) RethinkingAgricultural Policy Regimes: Food Security, Climate Change and the FutureResilience of Global Agriculture (Research in Rural Sociology and Development,Volume 18) Emerald Group Publishing Limited, pp.169 – 189Abstract:- Dairyhas been the backbone of agriculture in regional Norway, and the processing ofmilk has been dominated by co-operatives owned by milk farmers. During thesocial democratic order (1945–1979), productivist agriculture thrived, while amore multifunctional agriculture was developed after 1980.
As a measure againstoverproduction, a quota system was introduced in 1983. The purpose of thisstudy is to see if there are signs of a neo-productivism revival after climatechange and other global shocks, like the food crisis, featured prominently onthe political agenda.Design/methodology/approach:- The chapterreviews the radical structural changes in Norwegian dairy production since theearly 1960s, which reduced the number of milk farms radically from 148,000 in1959 to almost 16,000 in 2009. According to the Agricultural Agreement betweenthe Norwegian government and the farmers’ organisations, the co-operatives aregiven an important semi-public role as market-price regulators and stockkeepers. This Norwegian system may be described as a classical regulated dairyregime.
The Norwegian dairy regime has been through several deregulations andre-regulations over the last 20 years, partly forced by internal pressures andpartly inspired by liberalisation tendencies abroad.Developing scenarios for theNorwegian travel industry 2025Citation:- Anniken Enger, Kåre Sandvik, Endre Kildal Iversen, (2015) “Developing scenarios for the Norwegian travelindustry 2025”, Journalof Tourism Futures, Vol. 1 Issue: 1, pp.6-18, https://doi.
org/10.1108/JTF-12-2014-0018Abstract :- TheNorwegian travelindustry faces decline in important international tourism segments and needs anindustry wide and future?orientedstrategy to face these challenges. Accordingly, a common understanding offuture drivers and different scenarios for the industry is needed.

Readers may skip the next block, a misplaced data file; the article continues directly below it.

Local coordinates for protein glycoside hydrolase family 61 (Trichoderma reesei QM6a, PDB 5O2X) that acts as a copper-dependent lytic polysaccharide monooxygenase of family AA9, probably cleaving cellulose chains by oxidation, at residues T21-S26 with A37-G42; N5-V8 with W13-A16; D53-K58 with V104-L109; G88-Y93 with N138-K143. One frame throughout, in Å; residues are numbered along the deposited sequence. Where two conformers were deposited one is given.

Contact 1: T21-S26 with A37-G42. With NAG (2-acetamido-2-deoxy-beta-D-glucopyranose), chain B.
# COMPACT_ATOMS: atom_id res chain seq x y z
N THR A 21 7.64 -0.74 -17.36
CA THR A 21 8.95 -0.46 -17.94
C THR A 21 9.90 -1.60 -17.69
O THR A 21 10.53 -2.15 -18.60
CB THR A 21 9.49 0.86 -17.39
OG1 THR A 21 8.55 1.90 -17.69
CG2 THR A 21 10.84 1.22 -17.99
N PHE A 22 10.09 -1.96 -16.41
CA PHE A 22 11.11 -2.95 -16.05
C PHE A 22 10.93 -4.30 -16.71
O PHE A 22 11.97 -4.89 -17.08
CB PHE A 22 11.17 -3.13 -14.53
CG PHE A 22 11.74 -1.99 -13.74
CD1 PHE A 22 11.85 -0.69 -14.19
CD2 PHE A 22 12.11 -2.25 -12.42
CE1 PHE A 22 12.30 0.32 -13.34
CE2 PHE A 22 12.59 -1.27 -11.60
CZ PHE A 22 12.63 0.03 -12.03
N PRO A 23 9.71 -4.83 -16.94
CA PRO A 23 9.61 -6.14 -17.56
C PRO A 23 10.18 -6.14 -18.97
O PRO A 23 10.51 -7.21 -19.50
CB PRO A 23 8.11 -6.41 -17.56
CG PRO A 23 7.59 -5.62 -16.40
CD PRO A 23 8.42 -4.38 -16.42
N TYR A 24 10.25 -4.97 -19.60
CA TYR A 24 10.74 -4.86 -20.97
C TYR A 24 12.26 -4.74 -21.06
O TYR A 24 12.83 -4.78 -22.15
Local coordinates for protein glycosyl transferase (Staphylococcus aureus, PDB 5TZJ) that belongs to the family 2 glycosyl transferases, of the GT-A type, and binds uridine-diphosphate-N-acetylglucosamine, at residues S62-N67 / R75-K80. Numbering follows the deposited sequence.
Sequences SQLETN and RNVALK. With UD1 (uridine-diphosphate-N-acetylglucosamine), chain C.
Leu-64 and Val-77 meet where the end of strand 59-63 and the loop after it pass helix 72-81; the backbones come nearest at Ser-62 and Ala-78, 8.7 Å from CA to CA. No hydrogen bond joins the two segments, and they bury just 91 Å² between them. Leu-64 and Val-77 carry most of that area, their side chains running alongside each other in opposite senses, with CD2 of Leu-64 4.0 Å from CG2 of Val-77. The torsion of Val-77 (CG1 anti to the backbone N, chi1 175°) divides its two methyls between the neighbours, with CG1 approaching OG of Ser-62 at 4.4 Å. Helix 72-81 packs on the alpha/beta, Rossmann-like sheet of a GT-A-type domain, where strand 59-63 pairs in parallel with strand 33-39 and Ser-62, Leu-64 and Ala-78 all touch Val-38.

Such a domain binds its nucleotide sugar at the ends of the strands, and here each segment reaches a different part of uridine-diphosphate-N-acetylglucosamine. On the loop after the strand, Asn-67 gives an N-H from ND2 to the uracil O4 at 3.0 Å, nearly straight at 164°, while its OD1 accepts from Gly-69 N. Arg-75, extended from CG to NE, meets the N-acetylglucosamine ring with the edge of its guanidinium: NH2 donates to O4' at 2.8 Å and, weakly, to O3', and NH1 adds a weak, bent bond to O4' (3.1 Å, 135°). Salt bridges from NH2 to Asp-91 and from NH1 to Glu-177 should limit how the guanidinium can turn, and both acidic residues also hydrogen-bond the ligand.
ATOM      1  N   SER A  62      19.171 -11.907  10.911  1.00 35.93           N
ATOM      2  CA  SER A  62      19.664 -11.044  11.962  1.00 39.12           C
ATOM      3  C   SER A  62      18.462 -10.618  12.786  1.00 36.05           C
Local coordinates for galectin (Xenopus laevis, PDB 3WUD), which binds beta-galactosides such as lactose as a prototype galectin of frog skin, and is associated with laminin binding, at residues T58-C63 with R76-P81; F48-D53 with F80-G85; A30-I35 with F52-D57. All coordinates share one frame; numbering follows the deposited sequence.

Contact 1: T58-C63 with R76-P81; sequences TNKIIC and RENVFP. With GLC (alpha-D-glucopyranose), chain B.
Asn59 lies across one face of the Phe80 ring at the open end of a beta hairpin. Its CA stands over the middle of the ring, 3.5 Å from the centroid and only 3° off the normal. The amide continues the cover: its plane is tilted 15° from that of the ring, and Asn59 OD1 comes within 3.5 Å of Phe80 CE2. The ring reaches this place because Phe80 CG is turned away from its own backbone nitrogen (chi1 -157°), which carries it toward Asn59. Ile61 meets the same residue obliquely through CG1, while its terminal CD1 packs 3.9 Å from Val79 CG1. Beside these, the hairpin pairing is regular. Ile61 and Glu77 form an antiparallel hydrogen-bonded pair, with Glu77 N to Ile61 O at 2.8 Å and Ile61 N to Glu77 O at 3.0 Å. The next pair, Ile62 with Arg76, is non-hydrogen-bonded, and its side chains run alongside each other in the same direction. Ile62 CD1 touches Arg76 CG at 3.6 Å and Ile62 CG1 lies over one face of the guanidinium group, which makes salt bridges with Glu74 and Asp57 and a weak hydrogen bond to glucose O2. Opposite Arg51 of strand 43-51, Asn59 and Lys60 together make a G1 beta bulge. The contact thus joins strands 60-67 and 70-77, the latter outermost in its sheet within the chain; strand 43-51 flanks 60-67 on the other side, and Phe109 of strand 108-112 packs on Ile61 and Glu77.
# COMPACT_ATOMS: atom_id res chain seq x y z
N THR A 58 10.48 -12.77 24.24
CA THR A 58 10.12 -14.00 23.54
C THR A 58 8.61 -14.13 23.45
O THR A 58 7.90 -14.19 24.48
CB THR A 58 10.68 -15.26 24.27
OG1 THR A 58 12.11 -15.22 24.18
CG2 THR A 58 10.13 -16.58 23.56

The paperaims to discuss these issues.Design/methodology/approach:- Usingthe process of scenario analysis and drawing upon the involvement of thetourism industry, this paper describes the method, drivers, scenarios, andimplications. Future development oftourism Citation :- Dr Anton Würzl, (1980) “Future development of tourism”, The Tourist Review, Vol. 35 Issue: 2,pp.2-7, https://doi.
org/10.1108/eb057809Abstract :- Those who wish to look into thefuture are well advised to concern themselves first with the past, where allthings originate. Accordingly, it seems appropriate to quote Homer, the greatGreek poet, at the beginning of this presentation. TheIntegration of the Norwegian Oil Economy into the World EconomyCitation:- Lars Mjøset, , Ådne Cappelen, (2011), The Integration of the Norwegian Oil Economy into theWorld Economy, in Lars Mjøset (ed.) TheNordic Varieties of Capitalism (Comparative Social Research, Volume 28) EmeraldGroup Publishing Limited, pp.167 – 263Abstract :- Norway is a small nation state on the northernmostcoastline of Western Europe, integrated in the Western world economy.
Forcenturies Norway’s integration in the world economy had been based on exportsof raw materials such as fish and timber, as well as shipping services. In theearly 20th century, furnace-based metals (made possible by cheap hydropower)were added to this export basket. Just as the world economy entered anincreasingly unstable phase in 1970s, another natural resource was discoveredin Norway: petroleum – that is, oil and natural gas from the North Sea.
Design/methodology/approach:- This paper discusses about how the Norwegian Economywas introduced to Oil and thus analysis the challenges and possibilitiesinherent in the Norwegian strategy of developing an Oil economy in a worldeconomic situation influenced by new and stronger forms of internationalintegration through the four decades between 1970 and 2010. Current Situation 2010 – 2017 Norway has been growing sincethe agreement between WTO ( GATT ) and Norway was signed on 05thJune, 1996. The Norwegian economy nowshows signs of continued growth, falling inflation and lower unemployment. Theaverage growth rate of the Norwegian Economy grew by 3.5% and inflation at1.
4%. PUBLIC DEBT ( % of GDP ) Norway has recorded agovernment debt equal to 35.60 percent of the country’s GDP in 2016.